Labour law updates and recommendations

How does the new Act on the Defence of the Homeland affect employers?

The Act on the Defence of the Homeland (“the Act”) entered into force on 23 April 2022. Its purpose is to systematise and clarify the provisions of military law and the issue of performing the obligation to defend the Republic of Poland. What issues does this raise for employers that employ individuals who decide to perform military service?

Type of service

First of all, it is important to remember that the rights and obligations of employers and employees depend on whether an employee is a professional or non-professional soldier.

The employment relationship with an employee called up for professional military service expires on the day he/she reports for that service (a serving professional soldier is not allowed to take up paid work or run a business). However, the employer must pay an employee-soldier’s last remuneration by the end of the calendar month in which he/she is obliged to report for duty.

The situation is different for non-professional soldiers, i.e. mostly those performing basic military service (which can last up to one year) or territorial military service (which can last from one to six years).

Employer cannot terminate the employment contract 

The employment relationship of a non-professional soldier performing military service does not expire – it is actually subject to statutory protection and the possibility of terminating it is strictly limited. The purpose of this solution is to provide a guarantee of employment with an existing employer as a form of motivation to perform military service, i.e. so that a person who decides to perform military service does not have to worry about losing his/her job due to being absent from work.

Therefore, employers will have to take the status of the employee-soldier into account when making employment-related decisions. An employment contract with a non-professional soldier can only be terminated with the consent of the employee – with the exception of contracts entered into for a trial period or for a fixed period not exceeding 12 months, and when the employer can terminate the contract without notice due to the fault of the employee or in the event of the employer’s bankruptcy or liquidation[1].

In some cases, the protection of the employment relationship goes even further and includes not only the soldiers but also their spouses. Pursuant to the Act, during the period of a soldier’s compulsory military service, the employer may terminate the employment relationship with his/her spouse only due to the fault of the employee or in the event of the employer’s bankruptcy or liquidation.

Employer does not pay the employee’s remuneration for time spent on military service

If an employee does not perform work due to being on military service, the employer must grant him/her unpaid leave. During this leave, the employee retains all the rights arising from the employment relationship, with the exception of the right to remuneration. As a result, the employer should not have to bear excessive costs associated with maintaining the employment relationship with an employee who is absent due to military service.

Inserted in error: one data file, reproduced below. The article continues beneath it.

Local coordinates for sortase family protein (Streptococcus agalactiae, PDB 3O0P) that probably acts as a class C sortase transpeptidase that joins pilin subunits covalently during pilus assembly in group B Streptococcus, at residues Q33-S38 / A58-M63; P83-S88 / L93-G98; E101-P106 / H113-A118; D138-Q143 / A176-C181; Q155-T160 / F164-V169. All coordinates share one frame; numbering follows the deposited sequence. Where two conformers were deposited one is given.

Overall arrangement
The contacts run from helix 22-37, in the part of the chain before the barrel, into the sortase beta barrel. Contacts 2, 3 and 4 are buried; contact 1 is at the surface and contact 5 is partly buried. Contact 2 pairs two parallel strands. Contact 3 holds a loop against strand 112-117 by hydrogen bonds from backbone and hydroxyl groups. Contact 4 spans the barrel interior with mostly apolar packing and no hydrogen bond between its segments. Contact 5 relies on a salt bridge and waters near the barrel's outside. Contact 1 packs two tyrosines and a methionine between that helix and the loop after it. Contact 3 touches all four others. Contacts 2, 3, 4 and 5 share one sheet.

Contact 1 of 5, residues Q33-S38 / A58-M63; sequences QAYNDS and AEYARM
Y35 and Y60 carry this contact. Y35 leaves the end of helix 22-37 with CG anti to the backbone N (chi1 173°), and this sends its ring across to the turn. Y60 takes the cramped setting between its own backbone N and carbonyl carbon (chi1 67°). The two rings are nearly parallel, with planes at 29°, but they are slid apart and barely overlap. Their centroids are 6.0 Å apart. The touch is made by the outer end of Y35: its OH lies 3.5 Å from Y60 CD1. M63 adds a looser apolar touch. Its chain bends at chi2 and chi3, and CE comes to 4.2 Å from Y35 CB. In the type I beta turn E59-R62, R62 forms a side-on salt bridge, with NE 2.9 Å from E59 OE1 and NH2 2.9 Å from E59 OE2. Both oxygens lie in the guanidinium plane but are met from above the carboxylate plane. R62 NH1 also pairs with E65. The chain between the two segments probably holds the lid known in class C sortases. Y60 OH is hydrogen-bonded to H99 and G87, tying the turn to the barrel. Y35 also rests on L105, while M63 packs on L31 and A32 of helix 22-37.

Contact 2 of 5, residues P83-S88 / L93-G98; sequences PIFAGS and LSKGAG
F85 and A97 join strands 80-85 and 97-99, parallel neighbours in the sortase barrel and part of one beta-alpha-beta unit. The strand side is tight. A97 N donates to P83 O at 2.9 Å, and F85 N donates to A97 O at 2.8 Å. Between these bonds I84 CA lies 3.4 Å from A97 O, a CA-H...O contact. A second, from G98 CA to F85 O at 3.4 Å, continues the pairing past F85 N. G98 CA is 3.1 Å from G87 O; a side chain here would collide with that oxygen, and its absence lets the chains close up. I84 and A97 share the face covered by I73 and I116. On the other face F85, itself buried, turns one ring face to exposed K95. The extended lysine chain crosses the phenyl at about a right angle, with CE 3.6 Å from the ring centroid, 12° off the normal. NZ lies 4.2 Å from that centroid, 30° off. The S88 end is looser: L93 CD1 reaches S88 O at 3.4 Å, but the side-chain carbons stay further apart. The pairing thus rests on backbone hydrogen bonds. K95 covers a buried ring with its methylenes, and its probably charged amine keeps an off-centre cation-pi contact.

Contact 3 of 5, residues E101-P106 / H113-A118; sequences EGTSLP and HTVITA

Employer’s right to be informed

The possibility that an employee may be called up for military service naturally raises questions and concerns regarding, among other things, the organisation of work in the employee’s absence and the employer’s access to data that would enable it – at least to some degree – to verify the information received from the employee with the facts.

The Act provides several mechanisms to facilitate this. These include:

  • the possibility for the employer to gain access to the personal data of its employees that will be kept in military records,
  • the obligation of the Head of the Military Recruitment Centre to inform the employer of the mobilisation of its employee, with the exception of being called up to professional military service and or being called up to report immediately,
  • the employee’s obligation to immediately inform a territorial defence volunteer of his/her mobilisation, the dates when he/she is required, and any possible changes to those dates.

However, the practical effectiveness of these mechanisms is questionable – from the perspective of employers, the best solution would certainly be to create mechanisms allowing the employer to obtain information on the status of employees and their spouses in relation to the performing of military service; however, the Act does not do so.


The Act on the Defence of the Homeland is a positive step towards the unification of regulations related to military service. From the point of view of employers, given the extension of protection against termination of employment to further groups of employees, it is important to remember that personnel decisions should be preceded by careful verification of all the circumstances of specific cases.


Michał Synowiec, Counsel 

Marta Borówka, Associate

Agnieszka Tarasiuk, Junior Associate


[1] Surprisingly, the legislator, probably by mistake, did not use here codified and wider meaning of the term “liquidation of the employer”.